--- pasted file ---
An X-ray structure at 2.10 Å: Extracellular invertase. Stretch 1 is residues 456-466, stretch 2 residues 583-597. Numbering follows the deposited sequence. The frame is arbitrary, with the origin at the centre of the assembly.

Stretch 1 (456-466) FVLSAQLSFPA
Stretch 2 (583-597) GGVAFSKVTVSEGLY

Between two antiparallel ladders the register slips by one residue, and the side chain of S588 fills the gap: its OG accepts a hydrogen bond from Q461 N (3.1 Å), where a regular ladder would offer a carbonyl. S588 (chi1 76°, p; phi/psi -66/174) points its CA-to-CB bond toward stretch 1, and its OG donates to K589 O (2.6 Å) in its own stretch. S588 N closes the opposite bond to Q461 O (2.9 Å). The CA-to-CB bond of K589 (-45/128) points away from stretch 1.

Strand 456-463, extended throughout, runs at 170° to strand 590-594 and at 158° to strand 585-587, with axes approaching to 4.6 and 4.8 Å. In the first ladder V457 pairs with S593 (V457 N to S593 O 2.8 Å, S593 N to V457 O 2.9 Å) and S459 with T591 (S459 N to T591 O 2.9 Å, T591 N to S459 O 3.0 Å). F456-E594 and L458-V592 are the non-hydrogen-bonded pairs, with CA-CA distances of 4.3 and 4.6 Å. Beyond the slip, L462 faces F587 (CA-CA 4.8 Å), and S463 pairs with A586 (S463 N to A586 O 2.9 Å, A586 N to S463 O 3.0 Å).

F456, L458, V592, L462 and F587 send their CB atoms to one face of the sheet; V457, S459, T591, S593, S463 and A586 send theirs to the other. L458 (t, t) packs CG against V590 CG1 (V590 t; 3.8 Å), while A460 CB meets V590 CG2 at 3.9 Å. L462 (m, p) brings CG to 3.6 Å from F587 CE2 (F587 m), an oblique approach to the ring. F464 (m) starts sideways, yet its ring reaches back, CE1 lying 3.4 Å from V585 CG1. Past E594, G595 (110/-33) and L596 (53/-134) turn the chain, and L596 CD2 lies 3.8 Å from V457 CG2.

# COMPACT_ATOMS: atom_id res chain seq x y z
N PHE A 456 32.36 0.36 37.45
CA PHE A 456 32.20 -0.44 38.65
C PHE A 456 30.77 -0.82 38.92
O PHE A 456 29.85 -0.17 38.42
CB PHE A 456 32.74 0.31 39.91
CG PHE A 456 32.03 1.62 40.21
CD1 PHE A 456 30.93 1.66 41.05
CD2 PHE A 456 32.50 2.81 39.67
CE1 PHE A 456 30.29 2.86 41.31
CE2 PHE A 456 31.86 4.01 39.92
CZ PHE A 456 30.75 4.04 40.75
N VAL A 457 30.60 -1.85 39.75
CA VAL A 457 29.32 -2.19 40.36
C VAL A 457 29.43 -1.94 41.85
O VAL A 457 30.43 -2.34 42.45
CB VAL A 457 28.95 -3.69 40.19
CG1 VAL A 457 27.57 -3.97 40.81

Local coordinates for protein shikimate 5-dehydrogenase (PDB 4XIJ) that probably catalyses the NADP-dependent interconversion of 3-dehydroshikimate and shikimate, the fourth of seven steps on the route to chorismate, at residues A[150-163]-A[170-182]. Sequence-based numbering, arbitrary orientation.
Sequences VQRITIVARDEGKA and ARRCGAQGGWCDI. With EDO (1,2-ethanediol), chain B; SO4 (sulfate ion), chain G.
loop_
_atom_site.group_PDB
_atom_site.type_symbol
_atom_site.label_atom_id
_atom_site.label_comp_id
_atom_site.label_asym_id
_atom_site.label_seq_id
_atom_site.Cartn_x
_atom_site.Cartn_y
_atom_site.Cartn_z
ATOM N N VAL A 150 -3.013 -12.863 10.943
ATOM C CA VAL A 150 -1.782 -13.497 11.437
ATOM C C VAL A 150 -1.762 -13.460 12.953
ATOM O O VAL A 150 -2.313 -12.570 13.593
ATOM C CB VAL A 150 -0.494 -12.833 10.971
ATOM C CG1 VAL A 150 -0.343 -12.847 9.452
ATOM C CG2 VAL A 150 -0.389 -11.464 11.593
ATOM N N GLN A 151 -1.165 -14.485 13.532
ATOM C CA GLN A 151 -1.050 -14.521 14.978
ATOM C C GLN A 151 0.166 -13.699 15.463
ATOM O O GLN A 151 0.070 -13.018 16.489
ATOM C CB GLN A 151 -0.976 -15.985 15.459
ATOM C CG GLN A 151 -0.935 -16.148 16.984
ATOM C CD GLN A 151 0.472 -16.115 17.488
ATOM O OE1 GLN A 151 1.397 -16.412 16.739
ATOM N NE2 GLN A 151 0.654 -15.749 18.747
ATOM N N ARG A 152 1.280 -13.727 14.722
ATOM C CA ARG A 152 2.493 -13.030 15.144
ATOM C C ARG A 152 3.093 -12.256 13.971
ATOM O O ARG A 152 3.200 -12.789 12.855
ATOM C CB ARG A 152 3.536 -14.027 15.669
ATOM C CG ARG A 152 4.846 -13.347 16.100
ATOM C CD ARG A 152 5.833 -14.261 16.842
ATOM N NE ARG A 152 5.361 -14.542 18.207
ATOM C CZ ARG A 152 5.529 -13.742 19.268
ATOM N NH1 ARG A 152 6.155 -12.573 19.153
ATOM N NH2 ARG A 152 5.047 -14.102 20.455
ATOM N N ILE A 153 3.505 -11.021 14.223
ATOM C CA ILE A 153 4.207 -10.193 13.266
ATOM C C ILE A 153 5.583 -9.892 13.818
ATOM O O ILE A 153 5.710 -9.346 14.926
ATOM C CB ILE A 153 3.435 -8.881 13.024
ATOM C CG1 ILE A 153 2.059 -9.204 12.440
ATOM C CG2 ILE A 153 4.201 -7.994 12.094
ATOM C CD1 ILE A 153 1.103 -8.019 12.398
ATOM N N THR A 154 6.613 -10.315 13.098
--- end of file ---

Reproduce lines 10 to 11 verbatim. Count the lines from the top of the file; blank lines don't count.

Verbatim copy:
C PHE A 456 30.77 -0.82 38.92
O PHE A 456 29.85 -0.17 38.42